FDA De Novo Pre-Submission Guidance

Defining Regulatory Pathway and Developing Verification and Validation Test Requirements

The Situation

An international client wants to introduce a medical device with an innovative technology to the U.S. market. The device has no predicate; so, do you submit a 510k or a De Novo (new device)?

The Solution

A DeNovo submission is costly and time consuming, because it requires extensive safety and efficacy testing. RQMIS Identified the problem, filed a pre-submission with the FDA, arranged for the entire client team to teleconference with the FDA, and negotiated with the FDA on the client’s behalf.

Discussions with the FDA concluded that a 510k submission with additional testing was suitable for the new device under assessment. This saved the manufacturer significant time and money.

Getting a medical device to the market is not always straightforward and simple. Often a medical device has no predicate device or needs a clinical study to obtain clearance. Situations such as these are candidates for the FDA pre-submission program.

What is a pre-submission?

Pre-submission allows device manufacturers to request feedback from the FDA regarding planned or potential medical device submissions. A typical pre-submission involves building a document illustrating the device, proposed testing and the proposed regulatory strategy to the FDA.

How long does it take, and is there a fee?

It takes approximately 60-70 days to receive a written FDA response to a pre-submission. There are no fees to submit.

What is the advantage of a pre-submission over a traditional submission?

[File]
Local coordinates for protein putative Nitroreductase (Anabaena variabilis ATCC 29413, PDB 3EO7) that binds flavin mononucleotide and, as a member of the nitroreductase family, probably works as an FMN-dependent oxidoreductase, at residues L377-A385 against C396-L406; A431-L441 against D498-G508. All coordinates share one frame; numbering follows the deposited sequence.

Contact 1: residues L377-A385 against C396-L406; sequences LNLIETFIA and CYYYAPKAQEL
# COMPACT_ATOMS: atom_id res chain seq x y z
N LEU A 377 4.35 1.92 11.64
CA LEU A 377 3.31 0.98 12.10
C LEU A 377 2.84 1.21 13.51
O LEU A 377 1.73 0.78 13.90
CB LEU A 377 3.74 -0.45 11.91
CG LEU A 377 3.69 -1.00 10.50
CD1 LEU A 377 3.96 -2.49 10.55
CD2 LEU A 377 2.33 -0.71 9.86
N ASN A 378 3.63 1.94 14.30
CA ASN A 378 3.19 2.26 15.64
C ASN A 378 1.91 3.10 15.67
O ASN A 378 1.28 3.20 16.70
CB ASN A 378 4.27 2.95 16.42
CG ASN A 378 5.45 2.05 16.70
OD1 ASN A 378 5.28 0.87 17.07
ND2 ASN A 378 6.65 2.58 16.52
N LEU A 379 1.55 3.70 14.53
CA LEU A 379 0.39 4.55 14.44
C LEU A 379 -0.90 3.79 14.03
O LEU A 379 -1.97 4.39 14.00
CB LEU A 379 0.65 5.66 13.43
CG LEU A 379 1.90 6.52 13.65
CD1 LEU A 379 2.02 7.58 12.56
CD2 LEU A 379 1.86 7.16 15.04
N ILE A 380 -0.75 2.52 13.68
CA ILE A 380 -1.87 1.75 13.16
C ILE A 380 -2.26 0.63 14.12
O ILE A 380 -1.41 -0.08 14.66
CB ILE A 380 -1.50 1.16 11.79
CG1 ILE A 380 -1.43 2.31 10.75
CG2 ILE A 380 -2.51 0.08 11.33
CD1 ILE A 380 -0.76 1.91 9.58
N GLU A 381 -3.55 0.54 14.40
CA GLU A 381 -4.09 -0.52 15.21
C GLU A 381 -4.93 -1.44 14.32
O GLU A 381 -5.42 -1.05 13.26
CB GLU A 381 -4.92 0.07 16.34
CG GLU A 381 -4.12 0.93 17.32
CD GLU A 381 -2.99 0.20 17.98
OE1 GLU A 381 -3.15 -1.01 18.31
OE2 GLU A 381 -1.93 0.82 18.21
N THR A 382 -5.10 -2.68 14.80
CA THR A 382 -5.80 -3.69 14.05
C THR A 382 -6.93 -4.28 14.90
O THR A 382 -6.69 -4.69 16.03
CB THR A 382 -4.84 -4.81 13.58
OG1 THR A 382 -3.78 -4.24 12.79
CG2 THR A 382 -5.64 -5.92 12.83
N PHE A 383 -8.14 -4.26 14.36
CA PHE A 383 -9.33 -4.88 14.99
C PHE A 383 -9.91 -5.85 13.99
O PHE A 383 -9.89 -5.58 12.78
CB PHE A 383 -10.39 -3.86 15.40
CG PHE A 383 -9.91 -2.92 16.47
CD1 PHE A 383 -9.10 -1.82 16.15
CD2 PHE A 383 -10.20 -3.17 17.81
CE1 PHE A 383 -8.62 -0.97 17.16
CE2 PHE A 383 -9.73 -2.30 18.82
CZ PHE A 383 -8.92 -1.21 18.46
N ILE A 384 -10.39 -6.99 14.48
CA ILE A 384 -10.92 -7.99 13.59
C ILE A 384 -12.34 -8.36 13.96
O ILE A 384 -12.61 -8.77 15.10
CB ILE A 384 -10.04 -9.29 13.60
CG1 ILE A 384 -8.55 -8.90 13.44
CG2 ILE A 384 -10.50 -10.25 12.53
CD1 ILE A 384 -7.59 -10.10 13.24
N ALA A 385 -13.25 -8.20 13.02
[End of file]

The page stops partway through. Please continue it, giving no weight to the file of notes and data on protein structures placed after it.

If you are unsure of your regulatory strategy, pursuing a novel regulatory pathway, what to reach consensus with FDA on preclinical and clinical study requirements, a pre-submission will get you written feedback on your proposed regulatory path and requirements for testing, as well as a teleconference and informational meetings with the FDA, which may lead to a quicker approval when you do submit traditionally.

Q: Traditional 510(k) submission or De Novo 510(k)?

An international client wanted to introduce a medical device with an innovative technology to the US market. The novelty of the device meant that it had no predicate devices to compare to, and initial informal feedback from the FDA indicated a De Novo submission as the correct path forward. If the client were to follow the De Novo process it would cost them significant time and money, expenses they were not prepared to endure. This is why they came to RQMIS for guidance.

How did RQMIS handle this situation? Our experience consultants did the following:

  • Identified the problem
  • Filed a Pre-submission with the FDA
  • Arranged for the entire client team to teleconference with the FDA to ensure everyone was on the same page
  • Negotiated with the FDA on the client’s behalf

The Pre-submission we submitted requested that the FDA consider the possibility of client using a Traditional 510(k) submission instead of a De Novo, and supported this with additional device verification testing. This demonstrated that although the product had a novel technology, the device itself was as safe and effective as the other devices currently on the market with closely related technology.

The outcome: During the teleconference and negotiations with the FDA it was concluded that a Traditional 510(k) submission with additional testing would be suitable for the client's medical device, and that the De Novo process was actually not needed. RQMIS was able to save the client time, money, resources, and an unnecessary headache!

Do you have a novel or otherwise complicated product you want to bring to market?

Need advice?

Contact RQMIS at info@rqmis.com, call us at (978) 358-7307, or just click the Contact button below.


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